from The Seattle Times:
About six months ago, Mack Waldron had the contract in his hand. Sign it and the club he had owned for 15 years, Tula’s, would belong to someone else. All he had to do was sign his name.
His lease was ending. His rent was going up. He was 67. His knees and his feet ached (that was the gout and the arthritis). Still, he’d always told himself he could do any of the jobs in his club if he had to, the cooking, the cleaning, the serving.
He decided to tear up the contract.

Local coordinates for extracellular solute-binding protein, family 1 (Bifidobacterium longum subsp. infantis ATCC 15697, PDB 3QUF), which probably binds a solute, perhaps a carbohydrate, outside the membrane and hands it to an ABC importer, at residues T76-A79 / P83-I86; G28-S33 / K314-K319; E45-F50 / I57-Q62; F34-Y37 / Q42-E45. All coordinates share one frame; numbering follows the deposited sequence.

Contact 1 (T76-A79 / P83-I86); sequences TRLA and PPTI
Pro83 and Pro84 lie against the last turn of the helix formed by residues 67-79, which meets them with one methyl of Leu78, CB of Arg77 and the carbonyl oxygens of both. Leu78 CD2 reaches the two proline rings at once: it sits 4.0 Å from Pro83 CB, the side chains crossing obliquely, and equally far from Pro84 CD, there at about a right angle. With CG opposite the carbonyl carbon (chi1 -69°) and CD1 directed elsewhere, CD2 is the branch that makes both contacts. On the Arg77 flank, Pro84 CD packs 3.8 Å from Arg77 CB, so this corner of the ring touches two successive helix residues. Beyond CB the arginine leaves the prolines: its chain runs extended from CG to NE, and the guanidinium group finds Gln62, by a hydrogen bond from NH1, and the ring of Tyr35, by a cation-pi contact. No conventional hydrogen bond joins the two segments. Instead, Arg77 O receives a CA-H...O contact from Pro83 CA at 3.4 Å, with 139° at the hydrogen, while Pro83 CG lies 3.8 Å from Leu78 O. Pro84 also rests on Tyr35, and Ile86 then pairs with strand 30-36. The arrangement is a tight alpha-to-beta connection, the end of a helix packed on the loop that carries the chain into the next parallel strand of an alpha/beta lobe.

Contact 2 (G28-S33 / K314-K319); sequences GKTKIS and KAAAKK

“I just couldn’t go through with it,” Waldron said. “I couldn’t part with it.”
And so Waldron continued for at least another three years what has become both his love and his burden.
The static popularity of jazz, the economics of hosting live music, the current recession — all have taken their toll on places like Tula’s, and in particular, on the open jam, a timeless ritual of jazz. Starting in February, Tula’s will have only two open jams per month instead of one every week. Once upon a time, Tula’s hosted two a week.
Continue reading at The Seattle Times.